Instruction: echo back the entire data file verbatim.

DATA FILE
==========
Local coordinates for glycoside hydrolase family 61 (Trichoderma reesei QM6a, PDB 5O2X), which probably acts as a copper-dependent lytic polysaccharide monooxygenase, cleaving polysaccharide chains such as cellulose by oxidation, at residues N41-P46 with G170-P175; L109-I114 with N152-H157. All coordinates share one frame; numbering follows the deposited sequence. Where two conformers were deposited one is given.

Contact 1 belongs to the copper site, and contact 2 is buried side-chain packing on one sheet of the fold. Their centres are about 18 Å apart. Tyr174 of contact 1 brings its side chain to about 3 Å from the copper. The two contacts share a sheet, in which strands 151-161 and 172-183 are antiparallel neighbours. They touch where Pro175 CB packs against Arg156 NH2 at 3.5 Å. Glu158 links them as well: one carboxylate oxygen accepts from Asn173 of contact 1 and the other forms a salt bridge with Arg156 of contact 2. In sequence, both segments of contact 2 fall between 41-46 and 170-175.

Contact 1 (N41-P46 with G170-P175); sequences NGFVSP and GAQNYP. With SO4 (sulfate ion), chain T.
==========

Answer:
Local coordinates for glycoside hydrolase family 61 (Trichoderma reesei QM6a, PDB 5O2X), which probably acts as a copper-dependent lytic polysaccharide monooxygenase, cleaving polysaccharide chains such as cellulose by oxidation, at residues N41-P46 with G170-P175; L109-I114 with N152-H157. All coordinates share one frame; numbering follows the deposited sequence. Where two conformers were deposited one is given.

Contact 1 belongs to the copper site, and contact 2 is buried side-chain packing on one sheet of the fold. Their centres are about 18 Å apart. Tyr174 of contact 1 brings its side chain to about 3 Å from the copper. The two contacts share a sheet, in which strands 151-161 and 172-183 are antiparallel neighbours. They touch where Pro175 CB packs against Arg156 NH2 at 3.5 Å. Glu158 links them as well: one carboxylate oxygen accepts from Asn173 of contact 1 and the other forms a salt bridge with Arg156 of contact 2. In sequence, both segments of contact 2 fall between 41-46 and 170-175.

Contact 1 (N41-P46 with G170-P175); sequences NGFVSP and GAQNYP. With SO4 (sulfate ion), chain T.